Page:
population; 2) plans for provision of institution-wide access, user
training and user support and 3) plans for future support.  The
success of an Internet connection depends upon training users in
establishing accounts and passwords and in teaching Internet
capabilities.  Describe user training plans including topics to be
covered and the personnel who will provide the training and
follow-up, ongoing training.  Library involvement in user training
is strongly encouraged.  In regard to future support, the Internet
Connection Grant is intended to provide seed money to initiate an
Internet connection; therefore, plans for budgeting ongoing costs
for Internet access must be described.

All applicants, particularly those relatively unfamiliar with the
application review form and with NIH procedures, are encouraged to
consult Ms. Frances Johnson (address below) for assistance as
needed in completing the application.

Additional Application Procedures

Each application must be identified by checking "YES" on Line 2 of
the face page, and the number and title of this program
announcement must be typed in Section 2.

Submit a signed, typewritten original of the application, including
the Checklist, and five legible, single-sided copies in one package

BETHESDA, MD  20892-7710
BETHESDA, MD  20817-7710 (for express/courier service)


Upon receipt, applications will be reviewed for completeness by the
NIH Division of Research Grants (DRG) and responsiveness by NLM.
Incomplete applications will be returned to the applicant without
further consideration.  Applications that are complete and
responsive to the PA will be evaluated for merit by an appropriate
peer review group convened by the NLM in accordance with the review
criteria stated below.

Applications that are complete will be evaluated for scientific
and technical merit by an appropriate peer review group convened in
accordance with the standard NIH peer review procedures.  As part
of the initial merit review, all applications will receive a
written critique and undergo a process in which only those
applications deemed to have the highest scientific merit, generally
the top half of applications under review, will be discussed and
assigned a priority score.

Review Criteria

o  Significance of proposed project relative to the services,
programs and personnel expected to benefit from Internet access,
and the nature of the anticipated benefits.

o  Quality of local infrastructure including plans to provide broad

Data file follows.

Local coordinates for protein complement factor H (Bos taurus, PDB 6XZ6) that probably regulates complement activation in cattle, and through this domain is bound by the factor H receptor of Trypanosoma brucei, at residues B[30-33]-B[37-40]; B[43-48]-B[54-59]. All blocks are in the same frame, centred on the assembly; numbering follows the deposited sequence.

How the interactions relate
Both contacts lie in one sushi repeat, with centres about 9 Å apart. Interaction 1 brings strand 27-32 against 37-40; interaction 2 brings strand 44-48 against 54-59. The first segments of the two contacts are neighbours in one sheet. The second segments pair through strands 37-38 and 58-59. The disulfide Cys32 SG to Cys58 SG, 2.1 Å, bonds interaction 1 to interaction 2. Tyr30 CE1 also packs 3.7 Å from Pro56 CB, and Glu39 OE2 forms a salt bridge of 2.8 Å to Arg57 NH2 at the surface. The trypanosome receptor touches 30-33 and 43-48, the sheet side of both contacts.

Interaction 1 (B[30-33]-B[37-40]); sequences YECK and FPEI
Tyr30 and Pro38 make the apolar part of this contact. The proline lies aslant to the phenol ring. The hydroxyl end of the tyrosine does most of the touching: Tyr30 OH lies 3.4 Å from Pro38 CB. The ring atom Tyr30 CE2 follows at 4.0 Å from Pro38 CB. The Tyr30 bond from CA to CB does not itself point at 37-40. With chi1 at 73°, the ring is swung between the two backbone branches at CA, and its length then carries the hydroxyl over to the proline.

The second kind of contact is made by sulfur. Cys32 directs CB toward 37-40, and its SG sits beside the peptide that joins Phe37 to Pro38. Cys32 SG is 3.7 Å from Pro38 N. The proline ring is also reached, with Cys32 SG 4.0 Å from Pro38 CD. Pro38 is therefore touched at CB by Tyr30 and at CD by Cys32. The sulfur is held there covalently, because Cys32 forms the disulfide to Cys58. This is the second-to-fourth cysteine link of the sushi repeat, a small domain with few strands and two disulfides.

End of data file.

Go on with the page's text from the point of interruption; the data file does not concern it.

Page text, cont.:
institutional access to the Internet gateway and plans to develop
institution-wide high-speed networks.

o  Quality of user services and proposed training.

o  Technical expertise in computer networking (especially TCP/IP
based networking) or plans to provide such expertise including
coordination with appropriate Internet service provider.

o  Plans for future support of the network connection.


In addition to the review criteria identified above, awards depend
upon available funds and programmatic priorities.


Written, electronic, and telephone inquiries concerning this PA are
encouraged.  The opportunity to clarify any issues or questions
from potential applicants is welcome.

Direct inquiries regarding programmatic issues to:

Ms. Frances E. Johnson
Division of Extramural Programs
National Library of Medicine
Building 38A, Room 5S-506
Bethesda, MD  20894
Telephone:  (301) 496-4621
FAX:  (301) 402-0421
Email:  [log in to unmask]

Direct inquiries regarding fiscal matters to:

Ms. Ruth Bortz
Grants Management Specialist
Division of Extramural Programs
National Library of Medicine
Telephone:  (301) 496-4253
FAX:  (301) 402-0421
Email:  [log in to unmask]


The Resource Grant Program is described in the "Catalog of Federal
Domestic Assistance" under Medical Library Assistance, Chapter
93.879. Grants will be awarded under the authority of the Public
Health Service Act, Section 474(42 USC 286b-5) and administered
under PHS grant policies and Federal Regulations, most specifically
at 42 CFR Part 59a and 45 CFR Part 74.  This program is not subject
to the inter-governmental review requirements of Executive Order
12372 or Health Systems Agency review.

The PHS strongly encourages all grant and contract recipients to
provide a smoke-free workplace and promote the non-use of all
tobacco products. In addition, Public Law 103-227, the Pro-Children
Act of 1994, prohibits smoking in certain facilities (or in some
cases, any portion of a facility) in which regular or routine
education, library, day care, health care or early childhood
development services are provided to children.  This is consistent
with the PHS mission to protect and advance the physical and mental
health of the American